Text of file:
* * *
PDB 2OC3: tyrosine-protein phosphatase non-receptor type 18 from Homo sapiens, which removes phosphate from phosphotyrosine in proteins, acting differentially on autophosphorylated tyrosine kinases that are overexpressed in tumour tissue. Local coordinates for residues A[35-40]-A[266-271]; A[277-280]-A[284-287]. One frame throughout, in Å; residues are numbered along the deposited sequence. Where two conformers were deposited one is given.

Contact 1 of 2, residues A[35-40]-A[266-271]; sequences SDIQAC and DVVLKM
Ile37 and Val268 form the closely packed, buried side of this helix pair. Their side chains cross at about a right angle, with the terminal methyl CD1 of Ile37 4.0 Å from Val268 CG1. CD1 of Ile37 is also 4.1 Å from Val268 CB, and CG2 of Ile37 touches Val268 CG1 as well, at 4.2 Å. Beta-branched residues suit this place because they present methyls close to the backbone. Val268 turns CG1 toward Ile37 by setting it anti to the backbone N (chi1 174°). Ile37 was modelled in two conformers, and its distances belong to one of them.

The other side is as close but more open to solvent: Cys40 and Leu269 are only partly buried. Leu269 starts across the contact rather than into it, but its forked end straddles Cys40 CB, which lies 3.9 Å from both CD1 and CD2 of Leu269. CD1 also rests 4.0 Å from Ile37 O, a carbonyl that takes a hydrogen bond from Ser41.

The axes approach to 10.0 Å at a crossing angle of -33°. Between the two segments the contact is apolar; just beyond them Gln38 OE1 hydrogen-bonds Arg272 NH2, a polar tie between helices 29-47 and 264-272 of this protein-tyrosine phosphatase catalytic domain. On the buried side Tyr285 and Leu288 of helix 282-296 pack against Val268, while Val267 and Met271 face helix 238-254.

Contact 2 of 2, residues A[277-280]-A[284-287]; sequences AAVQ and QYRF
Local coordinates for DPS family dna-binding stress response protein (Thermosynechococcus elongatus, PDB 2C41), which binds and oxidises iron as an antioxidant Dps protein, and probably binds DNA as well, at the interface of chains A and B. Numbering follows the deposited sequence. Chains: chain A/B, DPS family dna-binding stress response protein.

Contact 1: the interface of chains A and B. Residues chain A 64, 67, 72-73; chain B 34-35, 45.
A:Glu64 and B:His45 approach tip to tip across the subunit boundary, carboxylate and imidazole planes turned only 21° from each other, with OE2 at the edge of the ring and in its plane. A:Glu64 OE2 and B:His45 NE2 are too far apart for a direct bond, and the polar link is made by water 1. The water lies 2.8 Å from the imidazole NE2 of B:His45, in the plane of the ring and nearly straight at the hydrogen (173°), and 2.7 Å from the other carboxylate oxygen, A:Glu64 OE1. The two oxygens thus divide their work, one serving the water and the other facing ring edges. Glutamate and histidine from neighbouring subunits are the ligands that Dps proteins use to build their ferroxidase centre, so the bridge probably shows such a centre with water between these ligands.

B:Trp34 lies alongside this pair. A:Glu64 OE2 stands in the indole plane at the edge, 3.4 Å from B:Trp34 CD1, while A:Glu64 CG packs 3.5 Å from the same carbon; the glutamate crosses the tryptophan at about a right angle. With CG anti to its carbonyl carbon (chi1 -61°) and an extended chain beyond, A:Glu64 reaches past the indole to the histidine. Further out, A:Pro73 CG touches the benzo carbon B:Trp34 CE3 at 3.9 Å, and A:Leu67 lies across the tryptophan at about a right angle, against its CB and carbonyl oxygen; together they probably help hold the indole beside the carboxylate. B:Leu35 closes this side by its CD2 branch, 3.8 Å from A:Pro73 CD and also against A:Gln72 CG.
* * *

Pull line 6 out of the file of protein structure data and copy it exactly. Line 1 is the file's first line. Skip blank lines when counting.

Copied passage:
Contact 2 of 2, residues A[277-280]-A[284-287]; sequences AAVQ and QYRF